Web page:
The bus conductor looked at the beautiful girl and felt pity for her. It wasn’t her fault she couldn’t afford the fare, riding the strangely advanced London bus in 1914 with only ten pounds to last the day, before going home to her house in Mayfair and tightwad of a husband. Why, if he was ten years younger himself and wasn’t supporting his family of four he would have something to offer her all right, but on this occasion, a free bus journey was sufficient…

What the author thinks they’re doing is directing the reader to feel sorry for this loaded idle wench, as she trolls around the city of London with pockets full of her husband’s money on a daily basis. What they’re actually doing is attaching misleading significance to minor passing characters, while using as many pairs of eyes as they can in every scene to illustrate their own lust after the leading character (or desire to be the leading character, it’s usually one or the other).

If you want to make the readers feel sorry for your character, put them in piteous situations. Not riding buses around town, skirts weighed down with cash, while other characters stare at them and think the things that you want your readers to think.

Head-hopping can also take a terrifying and unforseen turn through ‘the fourth wall’ – away from the characters altogether:

Bella sighed as she got off the bus, and the flower-seller on the pavement nearby took pity on her at once, handing her a rose.

‘Poor girl,’ thought the flower-seller. ‘She looks like she’s been worrying over something all day. And it looks like she’s got off at the wrong stop…’

Yes – yes – see Bella suddenly running now, realising her mistake.

“Wait!” she shouted, but the bus had gone.

Look at Bella now – lost, dejected. Tears pricked at her eyelids. No! She mustn’t cry.

So – let’s watch and see what happens next, as she heads mournfully along the rain-sodden street…

A couple of things happened in the segment above. One, the author stopped writing the story from the point-of-view of the characters, and started addressing the reader directly, as if sitting alongside them in a movie theatre talking over the film. This is often a ploy when there is an annoying ‘narrator’ character, such as a ghost watching over the players, but it doesn’t work when it’s the author themselves.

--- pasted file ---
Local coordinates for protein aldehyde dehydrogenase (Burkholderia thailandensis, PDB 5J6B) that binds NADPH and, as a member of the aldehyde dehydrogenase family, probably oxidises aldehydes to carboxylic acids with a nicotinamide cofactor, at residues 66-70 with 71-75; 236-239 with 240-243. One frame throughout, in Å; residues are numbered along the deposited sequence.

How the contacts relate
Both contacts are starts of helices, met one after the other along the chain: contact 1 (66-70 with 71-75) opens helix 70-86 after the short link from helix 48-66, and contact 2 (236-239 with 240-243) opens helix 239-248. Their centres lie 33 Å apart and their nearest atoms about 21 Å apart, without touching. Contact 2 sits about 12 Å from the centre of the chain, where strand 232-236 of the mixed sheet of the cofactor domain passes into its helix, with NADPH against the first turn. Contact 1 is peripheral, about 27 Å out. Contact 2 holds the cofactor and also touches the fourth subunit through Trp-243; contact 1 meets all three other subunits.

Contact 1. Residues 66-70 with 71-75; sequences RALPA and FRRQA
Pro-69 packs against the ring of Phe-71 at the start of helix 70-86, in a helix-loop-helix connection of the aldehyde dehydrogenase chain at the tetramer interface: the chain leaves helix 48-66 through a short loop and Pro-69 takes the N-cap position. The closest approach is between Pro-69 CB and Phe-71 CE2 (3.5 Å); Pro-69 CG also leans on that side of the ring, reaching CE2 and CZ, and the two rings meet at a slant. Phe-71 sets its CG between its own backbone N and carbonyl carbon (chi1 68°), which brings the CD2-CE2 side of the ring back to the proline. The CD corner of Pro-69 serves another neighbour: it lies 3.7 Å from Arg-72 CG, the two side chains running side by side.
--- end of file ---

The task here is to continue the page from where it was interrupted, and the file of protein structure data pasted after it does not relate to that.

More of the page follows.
Do you know why? Because the voice of the descriptive prose dictates the landscape portrayed in the reader’s imagination. If it suddenly switches to the author’s voice, saying in as many words ‘Look at this’ or ‘watch this’ then the reader is immediately teleported out of the location of the plot they were involved in, and into the seat next to the author as they wrote it (and a miserable place it is to be, too).

The reader is NOT INTERESTED IN YOU. Or in what you are thinking. Or in who you fancy eavesdropping on/sleeping with in the story, in any given session of writing. The reader wants to be on that street, with Bella, figuring out her next move with her, and when she’s going to learn that ten pounds will buy her quite a lot of groceries for her Mayfair house in 1914 – if she can only find a shopkeeper who has that much change to give her in return.

The reader does not want the author hanging around at their shoulder, prodding them, pointing at passers-by and telling the reader what each of them thinks about Bella as she freeloads her way around pre-WW1 London.

The other thing that occurred was the jumping of past tense to present tense. Past tense – that’s where the story was occurring (disregarding the head-hopping that was still going on). Present tense was what I used as evidence that the fourth wall was being smashed – that the author was addressing the reader directly. It isn’t necessarily the case – unwary writers can hop tenses as erratically as they can hop into and out of the heads of point-of-view characters – but it is occasionally a giveaway of fourth wall infringement that I’ve encountered as an editor and proofreader.

Remember, it takes a very clever writer to lead a discerning reader in a merry dance through the plot, on an entertaining journey to a satisfactory resolution. But it doesn’t take a genius reader to spot a terrible writer… you have been warned 😉 x

Spaceballs predicts the Clones 😉 x